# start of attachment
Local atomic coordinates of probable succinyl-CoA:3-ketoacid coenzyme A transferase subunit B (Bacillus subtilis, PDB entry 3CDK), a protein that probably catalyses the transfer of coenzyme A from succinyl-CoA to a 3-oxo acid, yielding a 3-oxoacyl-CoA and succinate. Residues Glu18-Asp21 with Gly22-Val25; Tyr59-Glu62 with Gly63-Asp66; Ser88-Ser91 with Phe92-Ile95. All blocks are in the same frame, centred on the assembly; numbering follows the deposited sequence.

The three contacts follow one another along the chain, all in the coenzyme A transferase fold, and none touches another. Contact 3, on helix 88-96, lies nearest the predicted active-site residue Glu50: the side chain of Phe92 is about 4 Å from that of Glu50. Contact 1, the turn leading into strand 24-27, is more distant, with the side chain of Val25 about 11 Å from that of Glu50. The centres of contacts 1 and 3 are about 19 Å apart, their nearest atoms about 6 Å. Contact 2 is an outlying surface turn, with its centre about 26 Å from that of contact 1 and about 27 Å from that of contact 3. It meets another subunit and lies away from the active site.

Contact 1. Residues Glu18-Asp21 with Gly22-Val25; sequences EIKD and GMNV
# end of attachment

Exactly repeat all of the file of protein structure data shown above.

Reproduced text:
Local atomic coordinates of probable succinyl-CoA:3-ketoacid coenzyme A transferase subunit B (Bacillus subtilis, PDB entry 3CDK), a protein that probably catalyses the transfer of coenzyme A from succinyl-CoA to a 3-oxo acid, yielding a 3-oxoacyl-CoA and succinate. Residues Glu18-Asp21 with Gly22-Val25; Tyr59-Glu62 with Gly63-Asp66; Ser88-Ser91 with Phe92-Ile95. All blocks are in the same frame, centred on the assembly; numbering follows the deposited sequence.

The three contacts follow one another along the chain, all in the coenzyme A transferase fold, and none touches another. Contact 3, on helix 88-96, lies nearest the predicted active-site residue Glu50: the side chain of Phe92 is about 4 Å from that of Glu50. Contact 1, the turn leading into strand 24-27, is more distant, with the side chain of Val25 about 11 Å from that of Glu50. The centres of contacts 1 and 3 are about 19 Å apart, their nearest atoms about 6 Å. Contact 2 is an outlying surface turn, with its centre about 26 Å from that of contact 1 and about 27 Å from that of contact 3. It meets another subunit and lies away from the active site.

Contact 1. Residues Glu18-Asp21 with Gly22-Val25; sequences EIKD and GMNV